Laser

  • Your doctor may be able to use laser treatment to destroy some tumors. Sometimes the laser is combined with a medication, delivered intravenously, that can be activated by the laser once inside the tumor (photodynamic therapy)

Surgery 

  • Resection: Your doctor may be able to remove the tumor by cutting it away from healthy tissue.  
  • Cryotherapy: Your doctor may use a small probe that gets very cold to freeze and destroy invisible tumor cells.

Additional treatments include medications injected in the eye (e.g., anti-vascular endothelial growth factor [VEGF] injections) and retinal laser treatments. Learn more about ocular melanoma treatments at the OSUCCC – James.

Why choose Ohio State for ocular oncology

The Ohio State Wexner Medical Center offers an integrated program between Ophthalmology and Oncology backed by a strong multidisciplinary team. This collaboration allows for dedicated research, improved screening, close monitoring of ocular tumors and access to cutting-edge clinical trials.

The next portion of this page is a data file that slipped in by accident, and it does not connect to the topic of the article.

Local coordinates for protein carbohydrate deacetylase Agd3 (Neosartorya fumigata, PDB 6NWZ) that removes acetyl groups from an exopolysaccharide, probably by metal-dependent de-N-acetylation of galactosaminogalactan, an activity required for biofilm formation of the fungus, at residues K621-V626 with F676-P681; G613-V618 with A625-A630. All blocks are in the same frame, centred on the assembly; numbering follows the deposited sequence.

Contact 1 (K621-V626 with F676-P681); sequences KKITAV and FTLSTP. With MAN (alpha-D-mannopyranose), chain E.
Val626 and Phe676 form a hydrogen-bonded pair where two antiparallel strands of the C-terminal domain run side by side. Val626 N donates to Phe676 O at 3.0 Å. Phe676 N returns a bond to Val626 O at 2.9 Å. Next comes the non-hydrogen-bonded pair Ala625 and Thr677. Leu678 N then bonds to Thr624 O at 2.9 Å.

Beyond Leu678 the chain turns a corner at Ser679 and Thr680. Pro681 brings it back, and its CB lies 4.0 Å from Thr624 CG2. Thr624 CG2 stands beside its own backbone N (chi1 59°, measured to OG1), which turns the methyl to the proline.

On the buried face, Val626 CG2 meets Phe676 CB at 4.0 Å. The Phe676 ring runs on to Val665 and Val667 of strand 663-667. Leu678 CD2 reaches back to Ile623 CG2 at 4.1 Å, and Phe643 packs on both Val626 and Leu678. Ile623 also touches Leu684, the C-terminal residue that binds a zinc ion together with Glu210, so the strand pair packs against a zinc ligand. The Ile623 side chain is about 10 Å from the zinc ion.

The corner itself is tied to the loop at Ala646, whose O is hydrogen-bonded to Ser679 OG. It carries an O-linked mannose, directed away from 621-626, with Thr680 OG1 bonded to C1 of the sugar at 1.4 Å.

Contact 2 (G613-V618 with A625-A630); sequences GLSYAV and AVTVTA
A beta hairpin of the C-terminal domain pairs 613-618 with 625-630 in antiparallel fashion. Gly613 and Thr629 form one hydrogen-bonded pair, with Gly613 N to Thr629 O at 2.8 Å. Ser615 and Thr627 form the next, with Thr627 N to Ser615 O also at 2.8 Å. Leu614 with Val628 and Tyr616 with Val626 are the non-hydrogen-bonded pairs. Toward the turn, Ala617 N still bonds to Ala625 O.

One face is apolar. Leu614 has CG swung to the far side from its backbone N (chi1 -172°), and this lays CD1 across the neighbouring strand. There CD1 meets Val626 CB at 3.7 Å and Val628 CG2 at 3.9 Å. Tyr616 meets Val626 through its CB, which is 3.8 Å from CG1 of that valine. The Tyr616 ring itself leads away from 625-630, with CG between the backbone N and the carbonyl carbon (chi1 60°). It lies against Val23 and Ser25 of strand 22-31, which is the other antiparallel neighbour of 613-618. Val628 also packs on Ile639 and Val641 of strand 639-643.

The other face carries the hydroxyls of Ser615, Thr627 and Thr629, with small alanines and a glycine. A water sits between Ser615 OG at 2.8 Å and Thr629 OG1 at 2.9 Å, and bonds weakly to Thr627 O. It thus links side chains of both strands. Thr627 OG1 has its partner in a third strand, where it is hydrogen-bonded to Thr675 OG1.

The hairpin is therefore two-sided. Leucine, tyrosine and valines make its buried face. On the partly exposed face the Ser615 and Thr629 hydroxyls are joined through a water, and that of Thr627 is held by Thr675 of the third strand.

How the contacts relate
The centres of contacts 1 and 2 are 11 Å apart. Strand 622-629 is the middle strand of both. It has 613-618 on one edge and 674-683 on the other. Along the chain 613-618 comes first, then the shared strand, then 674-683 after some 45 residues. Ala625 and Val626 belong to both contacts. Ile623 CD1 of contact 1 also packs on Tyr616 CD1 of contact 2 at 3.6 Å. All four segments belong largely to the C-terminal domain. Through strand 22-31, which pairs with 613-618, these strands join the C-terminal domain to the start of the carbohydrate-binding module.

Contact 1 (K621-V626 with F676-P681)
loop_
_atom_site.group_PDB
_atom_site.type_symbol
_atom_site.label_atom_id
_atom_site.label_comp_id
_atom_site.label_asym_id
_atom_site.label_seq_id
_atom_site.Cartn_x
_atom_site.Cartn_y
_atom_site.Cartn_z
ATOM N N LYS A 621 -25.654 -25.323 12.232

The multidisciplinary care models fostered at the Ohio State Wexner Medical Center allow for teams of experts to collaborate on treatment of rare, multi-system diseases, such Von Hippel-Lindau disease (VHL). OSUCCC – James is one of just a few cancer centers in the country offering a VHL consortium, creating opportunities for physicians to share in research and treatment plans and develop better care for patients.

The Ohio State Wexner Medical Center offers world-leading care and expertise on the BAP1 tumor predisposition syndrome. Special interdisciplinary clinical services are available for affected patients and their families for early discovery, prevention and personalized treatment.

The Ohio State Wexner Medical Center’s ocular oncology department is committed to implementing research discoveries into precision medicine and providing you the most individualized care available.